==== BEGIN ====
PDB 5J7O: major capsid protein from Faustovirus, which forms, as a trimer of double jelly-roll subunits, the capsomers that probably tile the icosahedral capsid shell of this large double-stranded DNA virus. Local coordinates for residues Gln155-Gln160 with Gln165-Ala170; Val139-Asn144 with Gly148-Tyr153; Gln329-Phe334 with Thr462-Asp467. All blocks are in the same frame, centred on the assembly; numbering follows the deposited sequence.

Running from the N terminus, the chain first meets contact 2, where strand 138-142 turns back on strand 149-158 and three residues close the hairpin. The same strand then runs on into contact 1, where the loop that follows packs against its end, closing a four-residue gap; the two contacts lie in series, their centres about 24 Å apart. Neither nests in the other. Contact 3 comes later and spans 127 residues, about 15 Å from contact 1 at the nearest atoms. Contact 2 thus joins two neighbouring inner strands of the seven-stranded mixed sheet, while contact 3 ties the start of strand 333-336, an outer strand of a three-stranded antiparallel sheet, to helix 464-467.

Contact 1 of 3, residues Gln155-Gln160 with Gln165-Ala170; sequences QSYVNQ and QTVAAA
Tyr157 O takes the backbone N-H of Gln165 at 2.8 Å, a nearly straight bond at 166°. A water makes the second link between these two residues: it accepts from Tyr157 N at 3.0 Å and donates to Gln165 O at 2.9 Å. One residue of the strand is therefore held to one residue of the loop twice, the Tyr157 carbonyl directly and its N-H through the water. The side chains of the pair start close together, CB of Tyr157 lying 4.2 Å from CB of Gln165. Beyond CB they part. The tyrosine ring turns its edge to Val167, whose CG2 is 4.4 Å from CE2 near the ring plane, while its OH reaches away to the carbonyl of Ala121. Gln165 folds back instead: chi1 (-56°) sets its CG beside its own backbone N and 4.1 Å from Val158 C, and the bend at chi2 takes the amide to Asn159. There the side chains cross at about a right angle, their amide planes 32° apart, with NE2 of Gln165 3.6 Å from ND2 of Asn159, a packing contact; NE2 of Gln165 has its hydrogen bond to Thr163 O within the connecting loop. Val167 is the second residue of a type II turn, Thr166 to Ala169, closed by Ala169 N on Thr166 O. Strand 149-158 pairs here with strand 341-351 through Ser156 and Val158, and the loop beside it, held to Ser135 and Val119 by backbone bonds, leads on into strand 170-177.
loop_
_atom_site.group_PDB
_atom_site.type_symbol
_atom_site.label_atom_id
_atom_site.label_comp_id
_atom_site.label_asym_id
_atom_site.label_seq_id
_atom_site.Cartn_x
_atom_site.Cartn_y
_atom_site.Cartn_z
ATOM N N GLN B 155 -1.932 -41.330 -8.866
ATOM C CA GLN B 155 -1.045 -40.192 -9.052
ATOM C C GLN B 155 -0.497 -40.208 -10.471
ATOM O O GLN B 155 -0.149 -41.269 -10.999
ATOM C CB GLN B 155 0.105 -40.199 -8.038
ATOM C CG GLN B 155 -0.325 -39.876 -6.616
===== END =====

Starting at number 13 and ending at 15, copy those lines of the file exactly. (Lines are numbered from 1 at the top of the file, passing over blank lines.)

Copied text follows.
_atom_site.Cartn_y
_atom_site.Cartn_z
ATOM N N GLN B 155 -1.932 -41.330 -8.866